“Having heard all of this you may choose to look the other way…but you may never again say ‘I did not know.'” -William Wilberforce
Yesterday was a day off from conference meetings and dialogue sessions, and a day to be able to interact with the local community. I went with a group of people on a tour dealing with restitution in post-apartheid South Africa and the church’s response to the economic and social situation of the community. I went to the townships. Four tin walls, yes, but little else. I tried to talk to the people, to the children. I tried to ask them their names. Hear them tell their stories. The cardboard roof was sagging due to the recent rain. The poorest of the poor living right next to the richest. It is absolutely mind-staggering. One man in his his late-forties was asked if things are better since apartheid. With glassy eyes he said, “no, not better, not better.” He’s been waiting for 18 years to be allowed to move in better housing. And by better housing we mean walls of cinder block and at least two rooms, maybe a bucket for water and cooking. 18 years is a long time to wait. 800,000 people are waiting…for a better life, for a better situation for their families, for hope. This is NOT okay. We visited the hostels, where three families share one small space. A woman introduced her baby, whose name means “pride of Africa.” She talked about how God is good. In abject poverty this woman is saying that God is good. He has not forgotten them.
We visited the JL Zwame Centre and Church, a place that is trying to do what the church at large has been unable, or unwilling to do, there in the townships. It is a light in this community. It is a place where people can come to feel safe, getting those skills that could not acquire them during the difficult days of apartheid. They open a health center, and an afterschool program to help those school children who make the transition moving from the township schools to former white schools. HIV/AIDS education and training. The pastor talked about how he has lost friends because of his involvement in caring for people with HIV/AIDS. The church, he says, is not ready to deal with AIDS for it is still seen as a sexual stigma. This center is set apart. There are a few who are faithful. In addition to these things, as well as a nutrition program, the centre provides palliative care, which is a holistic way of caring for people with life-threatening diseases, done irrespective of the patient’s religion, race, or ability to pay. A dance and music group, called Siyaya, perform in a number of venues all over the country to communicate messages on the prevention of HIV/AIDS, as well as proclaiming Christ. We were privileged to be able to hear from them yesterday afternoon. This is one of the few communities willing to be Jesus’ hands and feet in the townships of Cape Town.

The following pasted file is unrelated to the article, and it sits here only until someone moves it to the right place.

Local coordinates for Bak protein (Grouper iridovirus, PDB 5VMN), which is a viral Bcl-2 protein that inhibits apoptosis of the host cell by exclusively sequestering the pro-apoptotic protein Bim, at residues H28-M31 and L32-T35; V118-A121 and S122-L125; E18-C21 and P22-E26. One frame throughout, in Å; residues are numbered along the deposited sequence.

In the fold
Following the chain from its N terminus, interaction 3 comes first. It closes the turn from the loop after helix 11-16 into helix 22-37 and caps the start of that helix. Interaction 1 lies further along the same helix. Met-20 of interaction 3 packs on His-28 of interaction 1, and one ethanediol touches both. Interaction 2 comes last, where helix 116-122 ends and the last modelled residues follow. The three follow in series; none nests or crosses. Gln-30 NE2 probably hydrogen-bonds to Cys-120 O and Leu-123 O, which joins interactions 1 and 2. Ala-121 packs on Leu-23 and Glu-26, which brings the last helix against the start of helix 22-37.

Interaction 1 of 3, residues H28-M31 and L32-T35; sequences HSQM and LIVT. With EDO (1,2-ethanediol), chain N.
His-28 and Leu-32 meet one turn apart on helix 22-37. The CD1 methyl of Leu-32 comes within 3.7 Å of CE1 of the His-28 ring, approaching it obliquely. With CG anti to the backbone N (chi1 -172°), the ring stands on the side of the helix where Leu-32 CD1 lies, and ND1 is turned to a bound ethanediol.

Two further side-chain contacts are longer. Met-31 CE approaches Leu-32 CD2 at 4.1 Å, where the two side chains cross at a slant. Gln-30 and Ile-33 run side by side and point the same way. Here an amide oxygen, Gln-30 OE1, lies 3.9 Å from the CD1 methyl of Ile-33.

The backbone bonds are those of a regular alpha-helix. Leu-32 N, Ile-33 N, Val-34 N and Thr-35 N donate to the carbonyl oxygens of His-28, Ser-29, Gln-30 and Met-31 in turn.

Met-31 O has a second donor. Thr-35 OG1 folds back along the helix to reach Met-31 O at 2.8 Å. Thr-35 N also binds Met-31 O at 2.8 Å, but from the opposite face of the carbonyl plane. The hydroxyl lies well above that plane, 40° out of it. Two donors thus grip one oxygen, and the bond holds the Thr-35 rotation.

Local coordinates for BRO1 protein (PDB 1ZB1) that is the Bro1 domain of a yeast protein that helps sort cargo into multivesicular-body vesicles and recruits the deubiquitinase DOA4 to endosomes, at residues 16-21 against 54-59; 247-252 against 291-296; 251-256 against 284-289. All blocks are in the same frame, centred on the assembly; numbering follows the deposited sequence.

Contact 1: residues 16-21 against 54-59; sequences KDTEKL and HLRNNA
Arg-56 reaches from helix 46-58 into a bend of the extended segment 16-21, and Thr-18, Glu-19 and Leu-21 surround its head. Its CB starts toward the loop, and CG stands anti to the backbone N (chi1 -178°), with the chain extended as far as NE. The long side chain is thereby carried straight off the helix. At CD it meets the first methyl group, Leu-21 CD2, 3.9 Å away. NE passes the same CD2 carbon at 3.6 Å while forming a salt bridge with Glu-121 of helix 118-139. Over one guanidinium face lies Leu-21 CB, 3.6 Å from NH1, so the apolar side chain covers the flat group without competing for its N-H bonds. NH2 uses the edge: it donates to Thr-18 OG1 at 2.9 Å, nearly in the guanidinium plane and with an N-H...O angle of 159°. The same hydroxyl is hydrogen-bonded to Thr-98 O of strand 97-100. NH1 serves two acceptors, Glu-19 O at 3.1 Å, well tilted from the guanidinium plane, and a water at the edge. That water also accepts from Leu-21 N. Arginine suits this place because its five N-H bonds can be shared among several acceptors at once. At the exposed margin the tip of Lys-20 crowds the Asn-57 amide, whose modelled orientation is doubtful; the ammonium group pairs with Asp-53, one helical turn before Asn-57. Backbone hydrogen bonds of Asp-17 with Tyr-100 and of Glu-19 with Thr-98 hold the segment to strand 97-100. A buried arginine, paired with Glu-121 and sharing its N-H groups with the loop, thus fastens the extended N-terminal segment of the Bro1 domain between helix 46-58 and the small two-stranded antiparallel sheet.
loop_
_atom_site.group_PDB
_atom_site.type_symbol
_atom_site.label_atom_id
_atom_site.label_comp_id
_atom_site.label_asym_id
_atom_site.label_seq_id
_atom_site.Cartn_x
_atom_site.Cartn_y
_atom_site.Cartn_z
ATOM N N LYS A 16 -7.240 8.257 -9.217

Later in the day I visited a museum in District Six of Cape Town. District Six was established as a vibrant mixed community of freed slaves, merchants, artisans, labourers, and immigrants. However, over the years the districted became neglected. In 1966 the district was declared a White Group Area and all the blacks were forced to leave. Suddenly 60,000 people were forced to leave their homes simply because they were black. They watched as their homes were flattened by bulldozers. That is NOT okay. The museum, using storytelling as a way of recovering the memory of these forced removals, is a beacon in the community so that people will not forget. On a plaque outside the building it reads, “All who pass by remember with shame the many thousands of people who lived for generations in District Six and other parts of the city and were forced by law to leave their homes because of the color of their skins. Father, forgive us.”
Reconciliation needs to happen both at the individual level and the systemic level. The system itself needs to be changed, but without Christ reconciliation cannot happen on any sustainable level. Apartheid is over, yes, but the need for economic liberation and spiritual liberation is the task that remains. The international church played a huge role in ending apartheid, our hosting pastor said, and we need to do it again. It’s not just about money, but the need for people to really engage with the poor. It is about the need for partnership. We need to push people out of their comfort situations, including the poor. If you can’t see far, you can’t get far. In other words, without vision and hope, then the community will stay as it is. And we can’t just accept that.